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French (1911-1986)

Jacques Chauvin was an artist in Paris during the most exciting period of art exploration and transformation – the early and middle twentieth century.   A graduate of the École des Beaux Arts in Paris, he was attracted to the intellectual movement in art and literature, and the revolution in form and spatial relationships.  He was fascinated with the works of Picasso, Braque, Matisse, Miro, Calder, and Cocteau and associated with them in the various art and literary salons.

His work shows their influence – the reduction of images to geometric components as in cubism (Picasso and Braque) and the use of color to define form (Matisse).  Well-known and respected by his colleagues, his work was little known outside of the working artists of the period.  He never exhibited his work publicly but was content with satisfying his own curiosity on form, color, motion, and spatial relationships.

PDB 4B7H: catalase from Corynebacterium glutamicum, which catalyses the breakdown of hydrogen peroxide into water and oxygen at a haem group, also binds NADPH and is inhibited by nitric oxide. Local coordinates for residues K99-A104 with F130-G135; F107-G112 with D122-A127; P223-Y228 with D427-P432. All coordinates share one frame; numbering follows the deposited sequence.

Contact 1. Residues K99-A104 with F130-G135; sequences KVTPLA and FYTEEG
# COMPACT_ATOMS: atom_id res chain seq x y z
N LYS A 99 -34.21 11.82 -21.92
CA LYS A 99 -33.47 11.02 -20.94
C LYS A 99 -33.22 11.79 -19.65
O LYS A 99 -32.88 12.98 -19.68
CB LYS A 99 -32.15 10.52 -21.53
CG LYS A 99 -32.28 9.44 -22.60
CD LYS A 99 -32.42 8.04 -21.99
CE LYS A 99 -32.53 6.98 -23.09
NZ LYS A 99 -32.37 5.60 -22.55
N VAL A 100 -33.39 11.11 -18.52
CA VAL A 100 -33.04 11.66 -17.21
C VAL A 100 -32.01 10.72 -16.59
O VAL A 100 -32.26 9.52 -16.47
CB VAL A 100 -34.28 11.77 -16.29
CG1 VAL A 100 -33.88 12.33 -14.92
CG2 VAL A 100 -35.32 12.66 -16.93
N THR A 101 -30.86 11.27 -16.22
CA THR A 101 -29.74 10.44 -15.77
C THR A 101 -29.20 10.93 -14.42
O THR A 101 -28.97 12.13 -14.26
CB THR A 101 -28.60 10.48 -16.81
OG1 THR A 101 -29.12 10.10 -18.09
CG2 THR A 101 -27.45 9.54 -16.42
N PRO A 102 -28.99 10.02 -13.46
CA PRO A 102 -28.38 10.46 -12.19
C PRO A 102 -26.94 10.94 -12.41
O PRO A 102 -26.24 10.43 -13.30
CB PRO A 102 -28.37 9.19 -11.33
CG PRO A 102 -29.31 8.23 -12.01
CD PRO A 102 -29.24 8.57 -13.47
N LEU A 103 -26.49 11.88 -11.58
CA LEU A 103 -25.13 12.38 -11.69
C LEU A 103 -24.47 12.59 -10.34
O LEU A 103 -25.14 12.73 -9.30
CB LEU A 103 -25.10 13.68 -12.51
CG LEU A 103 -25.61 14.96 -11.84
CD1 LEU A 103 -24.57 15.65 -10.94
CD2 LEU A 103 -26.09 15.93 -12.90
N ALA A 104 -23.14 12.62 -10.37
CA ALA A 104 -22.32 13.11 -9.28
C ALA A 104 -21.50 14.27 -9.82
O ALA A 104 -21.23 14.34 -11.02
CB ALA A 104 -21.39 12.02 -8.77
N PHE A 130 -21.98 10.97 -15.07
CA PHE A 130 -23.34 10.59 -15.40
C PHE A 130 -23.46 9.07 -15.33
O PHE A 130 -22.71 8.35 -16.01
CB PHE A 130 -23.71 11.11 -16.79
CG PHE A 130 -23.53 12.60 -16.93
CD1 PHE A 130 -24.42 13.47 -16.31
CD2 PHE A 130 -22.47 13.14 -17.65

A collection of his work recently re-surfaced and is attracting a lot of attention in the art world.  Had he exhibited during his lifetime, his name would be mentioned along with Picasso and Braque (and priced accordingly), as a significant artist of the period. 

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